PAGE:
In the
United States Court of Appeals
For the Seventh Circuit

No. 00-3022

Alter Barge Line, Inc.,



Consolidated Grain & Barge Co., et al.,


Appeal of:  Randy W. Pherigo,


Appeal from the United States District Court
for the Southern District of Illinois.
No. 00-CV-0048-DRH--David R. Herndon, Judge.

Argued March 6, 2001--Decided November 8, 2001

  Before Fairchild, Cudahy, and Ripple,
Circuit Judges.

  Per Curiam.  After suffering severe
injuries when the equipment he was using
to unload one of Alter Barge Line, Inc.'s
barges malfunctioned, Randy Pherigo filed
a personal injury suit against Alter and
other defendants. Alter invoked its
statutory right to limit its liability to
the value of the barge and its cargo
($45,350) in a separate proceeding under
the Vessel Owner's Limitation of
Liability Act, 46 U.S.C. app. sec.sec.
181-96, and Rule F of the Supplemental
Rules Governing Certain Admiralty and
Maritime Claims. Pherigo missed the
deadline the district court set for
filing claims in the limitation
proceeding, and the district court denied
him permission to file late. Pherigo

  Pherigo was the only person injured in
the December 1997 incident. Alter sought
limitation, and on February 4, 2000, the
district court issued an order staying
all suits against Alter and directing
that any claims against Alter arising out
of the incident be filed in the
limitation proceeding by March 17, 2000.
Pherigo missed the court-imposed
deadline, and Alter moved to default all
unfiled claims on May 26. Pherigo
responded with a motion for leave to file
a late claim on June 9. Although the
district court had discretion to grant
Pherigo's motion and allow his claim
under Rule F(4), it entered an order
defaulting all unfiled claims on June 14,
making no mention of Pherigo's
pendingmotion. Pherigo promptly moved to
set aside the default order and for a
ruling on his motion. The district court
denied both motions, concluding that
Pherigo had not shown "good cause" for

  We note first that late claimants in
admiralty proceedings need not show "good
cause." See In re M.V. President Kennedy,
Ltd., No. 98 Civ. 8126 CSH, 2000 WL
351425, at *2 (S.D.N.Y. Apr. 5, 2000).
See also In re Flinchum, 303 F. Supp.
971, 972 (D. Md. 1969) (no "good excuse"
shown). Our review of the cases,
particularly those permitting late
filings where the delay is due solely to
the negligence of the claimant or his
attorney, see, e.g., In re M.V. President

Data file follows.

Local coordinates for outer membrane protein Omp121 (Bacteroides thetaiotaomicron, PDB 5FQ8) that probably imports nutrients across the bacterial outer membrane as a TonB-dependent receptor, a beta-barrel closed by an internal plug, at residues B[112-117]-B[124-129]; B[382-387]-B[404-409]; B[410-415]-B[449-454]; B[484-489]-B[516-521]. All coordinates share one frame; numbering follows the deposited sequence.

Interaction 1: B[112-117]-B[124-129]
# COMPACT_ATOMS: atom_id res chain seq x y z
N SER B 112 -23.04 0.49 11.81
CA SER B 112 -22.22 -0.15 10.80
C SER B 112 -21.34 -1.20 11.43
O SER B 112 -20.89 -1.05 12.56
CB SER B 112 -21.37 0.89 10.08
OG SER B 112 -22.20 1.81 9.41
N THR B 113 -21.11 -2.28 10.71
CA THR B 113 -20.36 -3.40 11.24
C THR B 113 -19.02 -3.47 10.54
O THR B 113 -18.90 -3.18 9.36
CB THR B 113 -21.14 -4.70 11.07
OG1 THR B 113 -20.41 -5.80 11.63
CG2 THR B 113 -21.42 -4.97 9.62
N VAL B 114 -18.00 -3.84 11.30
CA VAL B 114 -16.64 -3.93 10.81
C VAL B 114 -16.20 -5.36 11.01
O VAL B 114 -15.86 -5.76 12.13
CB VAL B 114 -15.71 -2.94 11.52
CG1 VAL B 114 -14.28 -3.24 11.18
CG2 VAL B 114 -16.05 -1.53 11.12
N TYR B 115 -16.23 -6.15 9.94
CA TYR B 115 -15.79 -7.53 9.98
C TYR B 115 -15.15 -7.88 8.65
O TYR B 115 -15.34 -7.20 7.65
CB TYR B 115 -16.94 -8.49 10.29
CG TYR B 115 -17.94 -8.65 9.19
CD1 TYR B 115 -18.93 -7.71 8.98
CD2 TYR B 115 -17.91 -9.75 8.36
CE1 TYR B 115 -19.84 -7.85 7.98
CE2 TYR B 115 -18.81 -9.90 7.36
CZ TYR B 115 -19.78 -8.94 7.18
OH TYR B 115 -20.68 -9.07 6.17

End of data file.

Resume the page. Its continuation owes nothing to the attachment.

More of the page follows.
Kennedy, Ltd., 2000 WL 351425, at *3
(claimant delayed in retaining counsel);
In re Vermillion Towing Corp., 227 F.
Supp. 933, 934 (E.D. Va. 1964) (attorney
unfamiliar with admiralty law); Heier v.
Panama Transp. Co. (In re United States),
172 F.2d 355 (2d Cir. 1949) (foreign
claimants "uninformed" about U.S. law),
convinces us that the "cause" required in
this context is minimal; an explanation
rather than a justification for the delay
will suffice. The explanation Pherigo
provides--attorney error--meets the
minimal cause requirement.

  When a claimant shows cause, courts must
"freely grant[ ]" permission to file late
claims so long as the limitation
proceeding is ongoing and the late claim
will not prejudice other parties. See
Amer. Comm. Lines, Inc. v. United States,
746 F.2d 1351, 1353 (8th Cir. 1984). Both
considerations favor Pherigo here.
Accordingly, we conclude that the
equitable nature of admiralty
proceedings, in which parties are given
every opportunity to place their entire
case before the court and to correct
errors at any stage of the proceedings,
see Deupree v. Levinson, 186 F.2d 297,
303 (6th Cir. 1950), requires that
Pherigo be permitted to file his claim.
We elect not to characterize the district
court's contrary determination as an
abuse of discretion, but are cognizant of
the equitable powers of admiralty courts,
even at the appellate level, to shape
admiralty proceedings so as to achieve
substantial justice. See Texas Gulf
Sulphur Co. v. Blue Stack Towing Co., 313
F.2d 359 (5th Cir. 1963) (acknowledging
that district court's decision to deny
late claimant permission to file claim in
limitation nunc pro tunc was not abuse of
discretion, but sua sponte modifying
district court's order to permit filing
of late claim subordinate to timely
claims). Finally, we note that the only
court to have considered a similar case--
in which a sole claimant suffered a
severe, on-the-job injury but missed the
deadline for filing a claim in the
limitation proceeding--concluded, as we
do, that the late claim must be allowed.
See In re Two "R" Drilling Co., Civ. A.
No. 90-4184, 1991 WL 195513 (E.D. La.
Sept. 24, 1991) (permitting injured
employee to file three months late
without discussing cause requirement,
noting only that given the facts of the
case there was "no reason" why late claim
should not be allowed). We limit our
holding to the facts of this case. 

  The district court's order of June 12,
2000 closing the limitation proceeding
and defaulting all unfiled claims is
VACATED and the case REMANDED with
directions that the district court allow
Pherigo to file his claim.